Thursday, August 2, 2007

Gilded Gargoyles on American Radiator Building

Above the second floor of the American Standard or American Radiator Building at 40 West 40th St. (south side of Bryant Park), designed by Raymond Hood and completed in 1924, eight gilded gargoyles glitter against the building's black brick facade. According to one website, the gargoyles symbolize the "transformation of matter into energy." Looking at them, I keep wondering just what kind of energy we are talking about. Roaring Twenties, indeed.


















This one has the word "Fever" beneath. Perhaps all the others had a title as well, but in most cases they seem to have been painted over too often to be legible.




The building just to the west, completed in 1937, imitates the American Standard Building's facade but has eight more gargoyles in a noticeably different style.





Writing something, possibly drafting a design?




Something mechanical, with a hammer.



Pouring metal into a mold? Look at those abs: very similar to the ones on Lawrie's Atlas at Rockefeller Center, which (not coincidentally) was dedicated in 1937, the year this building was completed. No one says who created these gargoyles. Lawrie had been sculpting long enough that the figures might well have been the work of an eager imitator. The burly-man esthetic was related to Social Realism in the U.S.S.R., a country wholeheartedly admired by a startling number of American intellectuals and artists in the 1930s. (On why I dislike Lawrie's Atlas and which nearby Atlas I prefer, see Outdoor Monuments of Manhattan #29.)





A blow torch?



A furnace of some sort.


A plumber??? He's the only one who hasn't got a cloak flying behind him.

Don't miss the view from across Bryant Park of the top of the American Standard Building: it's gorgeous, especially when the sun's out. The building is now a boutique hotel, the Bryant Park, with a bar that gives you an excuse to sit around admiring the lobby.

I love this photo. It's not taken with a wide-angle lens - it's a curved building shot through a round arcade. (See below.) Northwest corner 57th St. and Lexington Ave.


3 comments:

"van Vliet" Art Blog said...

I have always admired the romantic figures as you show here, also those in Soviet propaganda art and other such pieces. I know, having worked with my hands that there is always mental process, even genius sometimes, behind great physical accomplishments. Any great production requires the raw material, the tools, and generally the physical input. The fitter person succeeds with greater ease than the unfit. So most of these works, or to that extent, display these attributes, even if unintended.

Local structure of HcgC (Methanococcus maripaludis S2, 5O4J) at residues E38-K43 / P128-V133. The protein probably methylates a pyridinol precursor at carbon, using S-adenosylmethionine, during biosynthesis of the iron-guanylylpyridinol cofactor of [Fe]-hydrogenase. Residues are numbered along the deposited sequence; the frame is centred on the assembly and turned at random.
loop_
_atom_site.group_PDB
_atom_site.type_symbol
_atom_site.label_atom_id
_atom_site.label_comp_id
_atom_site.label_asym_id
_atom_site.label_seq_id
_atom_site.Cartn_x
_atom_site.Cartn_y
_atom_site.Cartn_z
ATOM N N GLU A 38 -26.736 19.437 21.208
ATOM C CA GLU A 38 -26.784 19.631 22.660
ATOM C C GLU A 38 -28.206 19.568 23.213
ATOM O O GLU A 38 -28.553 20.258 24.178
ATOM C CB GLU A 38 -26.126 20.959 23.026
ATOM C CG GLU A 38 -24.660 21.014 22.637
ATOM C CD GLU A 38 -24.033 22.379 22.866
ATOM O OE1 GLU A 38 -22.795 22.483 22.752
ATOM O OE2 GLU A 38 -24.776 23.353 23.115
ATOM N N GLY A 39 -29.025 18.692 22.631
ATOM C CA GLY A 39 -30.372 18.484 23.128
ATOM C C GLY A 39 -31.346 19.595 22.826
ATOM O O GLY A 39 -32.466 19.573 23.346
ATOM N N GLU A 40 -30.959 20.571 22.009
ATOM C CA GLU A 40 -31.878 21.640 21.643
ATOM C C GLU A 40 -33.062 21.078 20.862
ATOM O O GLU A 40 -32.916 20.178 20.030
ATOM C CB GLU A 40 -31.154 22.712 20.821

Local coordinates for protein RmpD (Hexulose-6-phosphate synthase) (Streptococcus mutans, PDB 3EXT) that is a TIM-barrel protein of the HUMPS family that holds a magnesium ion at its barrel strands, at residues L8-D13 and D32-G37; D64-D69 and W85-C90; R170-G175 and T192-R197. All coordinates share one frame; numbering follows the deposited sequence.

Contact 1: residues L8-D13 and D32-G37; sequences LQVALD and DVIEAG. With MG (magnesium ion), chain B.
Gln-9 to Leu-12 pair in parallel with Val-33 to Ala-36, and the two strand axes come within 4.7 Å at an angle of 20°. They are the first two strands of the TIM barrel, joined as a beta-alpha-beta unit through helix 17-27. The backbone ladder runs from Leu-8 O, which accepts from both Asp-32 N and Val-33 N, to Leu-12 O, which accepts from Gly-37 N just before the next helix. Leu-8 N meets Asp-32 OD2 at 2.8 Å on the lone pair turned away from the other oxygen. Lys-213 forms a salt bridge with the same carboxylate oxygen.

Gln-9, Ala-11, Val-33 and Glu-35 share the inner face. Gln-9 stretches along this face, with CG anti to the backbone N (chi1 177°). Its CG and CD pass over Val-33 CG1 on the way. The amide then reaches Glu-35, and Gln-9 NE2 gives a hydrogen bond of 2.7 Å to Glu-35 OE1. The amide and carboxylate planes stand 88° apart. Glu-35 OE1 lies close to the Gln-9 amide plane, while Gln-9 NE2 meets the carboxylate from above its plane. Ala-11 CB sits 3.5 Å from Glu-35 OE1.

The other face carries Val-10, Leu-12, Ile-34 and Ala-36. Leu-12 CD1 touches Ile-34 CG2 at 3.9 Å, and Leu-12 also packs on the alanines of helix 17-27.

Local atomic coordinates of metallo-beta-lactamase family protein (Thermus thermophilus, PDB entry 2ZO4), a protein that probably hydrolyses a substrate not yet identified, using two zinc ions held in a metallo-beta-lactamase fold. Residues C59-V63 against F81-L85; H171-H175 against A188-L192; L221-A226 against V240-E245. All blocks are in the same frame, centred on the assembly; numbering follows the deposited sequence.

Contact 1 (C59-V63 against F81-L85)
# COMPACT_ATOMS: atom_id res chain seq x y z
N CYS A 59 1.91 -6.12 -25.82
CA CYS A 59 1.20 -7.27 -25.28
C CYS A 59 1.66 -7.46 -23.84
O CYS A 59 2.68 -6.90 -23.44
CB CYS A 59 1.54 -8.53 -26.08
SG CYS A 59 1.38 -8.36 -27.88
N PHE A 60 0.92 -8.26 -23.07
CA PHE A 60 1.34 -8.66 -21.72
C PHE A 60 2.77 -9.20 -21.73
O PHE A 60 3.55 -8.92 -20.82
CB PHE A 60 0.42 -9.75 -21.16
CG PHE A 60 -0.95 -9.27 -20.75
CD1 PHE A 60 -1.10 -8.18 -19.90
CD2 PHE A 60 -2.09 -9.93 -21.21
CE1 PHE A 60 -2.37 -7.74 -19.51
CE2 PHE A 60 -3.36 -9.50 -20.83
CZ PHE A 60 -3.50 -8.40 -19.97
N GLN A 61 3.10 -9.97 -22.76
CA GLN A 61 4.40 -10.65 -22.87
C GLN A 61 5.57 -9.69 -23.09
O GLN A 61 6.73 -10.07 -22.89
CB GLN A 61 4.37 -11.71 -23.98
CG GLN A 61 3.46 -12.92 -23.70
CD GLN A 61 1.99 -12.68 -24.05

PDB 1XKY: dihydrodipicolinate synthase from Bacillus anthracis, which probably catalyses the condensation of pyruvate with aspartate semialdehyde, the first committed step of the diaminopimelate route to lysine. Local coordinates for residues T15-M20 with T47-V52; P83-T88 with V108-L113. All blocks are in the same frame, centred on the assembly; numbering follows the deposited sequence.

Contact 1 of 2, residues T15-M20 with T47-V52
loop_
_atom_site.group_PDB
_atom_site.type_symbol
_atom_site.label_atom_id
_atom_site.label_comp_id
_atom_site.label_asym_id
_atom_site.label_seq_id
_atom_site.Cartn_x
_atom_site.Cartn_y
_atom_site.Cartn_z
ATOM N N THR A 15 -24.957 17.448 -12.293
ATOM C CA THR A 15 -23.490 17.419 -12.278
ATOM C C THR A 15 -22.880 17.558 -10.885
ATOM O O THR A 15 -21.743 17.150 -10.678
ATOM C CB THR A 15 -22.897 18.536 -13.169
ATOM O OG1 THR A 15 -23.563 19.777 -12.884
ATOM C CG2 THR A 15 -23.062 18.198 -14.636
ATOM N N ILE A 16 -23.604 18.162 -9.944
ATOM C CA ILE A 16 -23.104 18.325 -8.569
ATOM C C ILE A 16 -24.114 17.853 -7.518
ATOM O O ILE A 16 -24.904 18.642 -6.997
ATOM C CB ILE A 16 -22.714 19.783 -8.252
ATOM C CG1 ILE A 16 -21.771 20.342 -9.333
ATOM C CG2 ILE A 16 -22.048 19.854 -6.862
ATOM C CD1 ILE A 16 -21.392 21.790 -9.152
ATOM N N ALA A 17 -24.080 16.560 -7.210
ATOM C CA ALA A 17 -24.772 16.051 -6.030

Socialist work generally has some idea of the worker as a cog in a great social machine. When forced, we know the consequence is less then it could be on many levels. However when cooperatively undertaken it is a beauty to behold. Each individual contributing his talent and taking pride in that contribution. When the individual stands alone with his own private work, then the sun radiates that all who share his values take notice.

I love the work you are doing Diane. Thank you.

Walt said...

Those little gargoyles (or, er, let's call them figures) on the original 1924 Radiator Building can be traced back to Rene Paul Chambellan, who collaborated with Raymond Hood on all of his major buildings, and collaborated with Lawrie at Rockefeller Center.

'FEVER', though, that's really interesting. Wonder what the other ones say. And why FEVER.

Keep up the great work!

Anonymous said...

In re "Something mechanical, with a hammer"...

He's the same man as the following figure who is filling a mold with molten metal. In the first figure, he's packing sand into his sand-casting mold. See, the casting box and his hair are the same.